Why the Yankees will beat the Angelsby Larry Mahnken
October 16, 2009
It was the top of the eighth inning in Game Two of the 2002 ALDS, and the Yankees were in the driver’s seat, as usual. Having won 14 of their last 16 postseason series, and having spent lavishly to get back to the World Series after a painful finish in 2001, the Yankees had a 1-0 series lead on the Angels and a 5-4 lead in the game. Orlando Hernandez was on the mound having retired 12 of the last 13 batters, having posted a 2.40 postseason ERA up to that point. The Yankees were ready to head to Anaheim leading two games to none, just six outs away.
Two pitches into the inning, the game was tied on a Garret Anderson home run, and five pitches later Troy Glaus untied it. A third run that inning and another in the ninth gave the Angels an 8-6 victory, and home field advantage.
No worries, the Yankees took a 6-1 lead into the bottom of the third inning of Game Three. And still the Angels came on, tying the game with two outs in the seventh, sealing the victory with three in the eighth. A 2-1 fifth inning lead for the Yankees was easily brushed aside with an eight-run fifth, and the Yankees found themselves bounced from the ALDS for the first time since 1997.
Since those four days in October, 2002, the Angels have been a thorn in the Yankees’ side. They’d played the Yankees great in the previous seasons, including winning the season series against the 1998 Yankees, but it wasn’t until the 2002 ALDS that they became a dreaded opponent in New York. After winning the 2003 season series 6-3, the Yankees lost every year until this one, when they managed a split with victories in the last two head-to-head games.
The Angels beat the Yankees with a style particularly suited to exploiting the Yankees’ weaknesses. They don’t walk much, but they also don’t strike much, forcing the Yankees’ defense to make plays. They are aggressive on the basepaths, forcing defenders to rush throws, leading to mistakes. Their pitchers keep the ball in the strike zone, and generally in the park—so the Yankees have difficulty wearing a pitcher down or getting a lot of runs when they hit it out.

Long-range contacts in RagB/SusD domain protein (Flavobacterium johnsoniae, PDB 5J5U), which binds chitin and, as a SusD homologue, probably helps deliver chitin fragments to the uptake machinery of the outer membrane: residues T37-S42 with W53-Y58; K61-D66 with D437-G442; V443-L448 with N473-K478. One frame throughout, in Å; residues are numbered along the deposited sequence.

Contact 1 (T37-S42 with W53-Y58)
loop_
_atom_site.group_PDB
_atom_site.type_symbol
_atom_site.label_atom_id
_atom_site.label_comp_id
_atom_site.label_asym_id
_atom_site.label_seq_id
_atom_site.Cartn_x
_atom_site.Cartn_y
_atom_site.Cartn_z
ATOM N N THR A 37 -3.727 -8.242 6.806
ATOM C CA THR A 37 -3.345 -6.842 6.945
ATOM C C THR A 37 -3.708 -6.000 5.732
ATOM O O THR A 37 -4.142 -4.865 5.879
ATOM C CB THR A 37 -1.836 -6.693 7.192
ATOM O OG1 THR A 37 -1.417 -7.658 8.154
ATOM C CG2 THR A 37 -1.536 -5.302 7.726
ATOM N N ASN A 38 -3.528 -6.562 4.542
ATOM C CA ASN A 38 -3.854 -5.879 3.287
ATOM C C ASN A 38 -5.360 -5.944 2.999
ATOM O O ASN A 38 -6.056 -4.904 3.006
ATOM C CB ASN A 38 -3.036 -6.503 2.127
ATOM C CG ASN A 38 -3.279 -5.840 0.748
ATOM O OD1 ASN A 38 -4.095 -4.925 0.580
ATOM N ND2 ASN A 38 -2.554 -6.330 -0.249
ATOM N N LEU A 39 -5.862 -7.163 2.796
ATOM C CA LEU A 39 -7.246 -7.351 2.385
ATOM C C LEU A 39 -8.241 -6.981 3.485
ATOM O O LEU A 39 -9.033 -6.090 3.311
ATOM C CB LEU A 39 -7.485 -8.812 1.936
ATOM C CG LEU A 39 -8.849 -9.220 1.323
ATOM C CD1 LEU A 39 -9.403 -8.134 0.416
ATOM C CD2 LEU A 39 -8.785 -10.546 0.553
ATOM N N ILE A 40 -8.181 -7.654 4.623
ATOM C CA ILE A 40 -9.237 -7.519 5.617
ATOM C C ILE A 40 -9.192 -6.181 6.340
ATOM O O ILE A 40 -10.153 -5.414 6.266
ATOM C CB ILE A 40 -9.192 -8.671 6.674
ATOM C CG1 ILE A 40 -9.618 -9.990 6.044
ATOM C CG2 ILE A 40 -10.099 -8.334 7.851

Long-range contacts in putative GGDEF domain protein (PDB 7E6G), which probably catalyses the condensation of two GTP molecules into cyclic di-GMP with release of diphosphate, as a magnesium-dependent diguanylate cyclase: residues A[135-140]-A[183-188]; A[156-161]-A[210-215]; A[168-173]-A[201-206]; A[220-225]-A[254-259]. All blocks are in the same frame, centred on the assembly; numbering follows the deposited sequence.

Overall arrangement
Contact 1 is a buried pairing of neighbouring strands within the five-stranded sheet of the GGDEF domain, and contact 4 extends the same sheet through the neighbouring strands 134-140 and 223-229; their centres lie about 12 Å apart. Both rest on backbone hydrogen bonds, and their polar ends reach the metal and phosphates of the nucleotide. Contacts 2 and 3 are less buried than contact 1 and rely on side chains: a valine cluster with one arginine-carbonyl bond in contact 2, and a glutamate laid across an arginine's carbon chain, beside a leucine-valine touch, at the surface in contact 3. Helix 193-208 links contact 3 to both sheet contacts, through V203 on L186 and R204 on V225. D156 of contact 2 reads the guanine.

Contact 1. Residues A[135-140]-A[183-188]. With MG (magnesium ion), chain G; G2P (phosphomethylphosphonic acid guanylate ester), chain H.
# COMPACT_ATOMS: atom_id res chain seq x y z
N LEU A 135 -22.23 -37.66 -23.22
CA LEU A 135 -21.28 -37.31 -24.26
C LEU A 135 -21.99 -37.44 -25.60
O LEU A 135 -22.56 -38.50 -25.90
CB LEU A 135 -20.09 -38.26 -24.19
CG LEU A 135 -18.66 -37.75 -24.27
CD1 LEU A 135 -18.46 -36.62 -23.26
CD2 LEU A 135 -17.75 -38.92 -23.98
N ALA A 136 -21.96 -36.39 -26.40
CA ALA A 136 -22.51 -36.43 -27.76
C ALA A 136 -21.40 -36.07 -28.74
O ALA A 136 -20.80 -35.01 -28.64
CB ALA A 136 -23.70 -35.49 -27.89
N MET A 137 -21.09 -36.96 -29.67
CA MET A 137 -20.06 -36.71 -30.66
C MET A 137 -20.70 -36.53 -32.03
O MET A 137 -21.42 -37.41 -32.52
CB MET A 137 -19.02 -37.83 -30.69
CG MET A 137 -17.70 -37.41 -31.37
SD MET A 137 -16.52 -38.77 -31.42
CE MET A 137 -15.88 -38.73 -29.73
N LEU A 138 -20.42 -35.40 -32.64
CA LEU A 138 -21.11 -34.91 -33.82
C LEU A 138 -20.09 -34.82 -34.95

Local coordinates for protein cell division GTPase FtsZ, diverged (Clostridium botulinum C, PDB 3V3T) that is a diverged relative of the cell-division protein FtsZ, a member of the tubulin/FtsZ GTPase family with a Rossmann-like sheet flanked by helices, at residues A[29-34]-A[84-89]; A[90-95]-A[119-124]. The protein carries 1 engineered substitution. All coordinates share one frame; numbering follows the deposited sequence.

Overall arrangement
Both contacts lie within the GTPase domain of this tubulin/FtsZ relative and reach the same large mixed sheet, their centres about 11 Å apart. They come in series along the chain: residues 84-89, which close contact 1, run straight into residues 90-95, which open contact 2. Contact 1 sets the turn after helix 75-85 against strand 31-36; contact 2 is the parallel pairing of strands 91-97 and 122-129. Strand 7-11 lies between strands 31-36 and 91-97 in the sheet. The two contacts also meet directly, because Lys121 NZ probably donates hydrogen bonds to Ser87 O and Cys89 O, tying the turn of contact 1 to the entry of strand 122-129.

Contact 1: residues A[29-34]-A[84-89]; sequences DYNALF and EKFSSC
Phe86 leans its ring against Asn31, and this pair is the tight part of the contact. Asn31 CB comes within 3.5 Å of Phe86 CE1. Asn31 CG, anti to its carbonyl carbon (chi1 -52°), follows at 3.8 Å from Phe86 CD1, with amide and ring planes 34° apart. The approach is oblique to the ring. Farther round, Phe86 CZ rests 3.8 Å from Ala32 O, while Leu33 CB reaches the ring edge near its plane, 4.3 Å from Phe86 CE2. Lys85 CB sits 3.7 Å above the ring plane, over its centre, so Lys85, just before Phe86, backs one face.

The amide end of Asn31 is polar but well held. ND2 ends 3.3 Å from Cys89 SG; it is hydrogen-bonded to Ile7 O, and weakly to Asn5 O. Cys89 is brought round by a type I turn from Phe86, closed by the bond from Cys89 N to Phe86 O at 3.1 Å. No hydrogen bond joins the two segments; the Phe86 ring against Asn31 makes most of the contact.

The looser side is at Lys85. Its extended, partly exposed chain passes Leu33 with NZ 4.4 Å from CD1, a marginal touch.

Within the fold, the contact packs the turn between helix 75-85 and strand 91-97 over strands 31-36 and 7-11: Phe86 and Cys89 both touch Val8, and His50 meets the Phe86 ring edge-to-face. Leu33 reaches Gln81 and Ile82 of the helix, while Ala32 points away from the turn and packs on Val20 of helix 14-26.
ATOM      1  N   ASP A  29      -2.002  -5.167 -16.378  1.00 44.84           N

It’s not as bad for the Yankees against the Angels as it has been for the Twins against the Yankees (or the Angels, for that matter). New York has certainly struggled head-to-head, but it looks worse than it is because the Angels are the only AL team not to have a losing record against the Yankees since 1998.
That being said, while they certainly don’t have the advantages they had in the first round, the Yankees have an excellent chance to win the ALCS and advance to the World Series for the first time since 2003. Here’s why the World Series will be played in New York this year:
Extra days off
MLB added an extra day off to the League Championship Series this season, between Games Four and Five. While the Angels are going with a four man rotation, the Yankees are probably going to use CC Sabathia on short rest in Game Four, and full rest in Game Seven (if necessary). Doing so allows the Yankees to avoid a sticky situation in having to start either Joba Chamberlain or Chad Gaudin in Game Four, at the same time maximizing the number of times they get to use their best starter.
The Angels have hit Sabathia reasonably well in the past, but you should never expect to beat a good pitcher, and Sabathia has been particularly good since his last start in LA heading into the All Star break.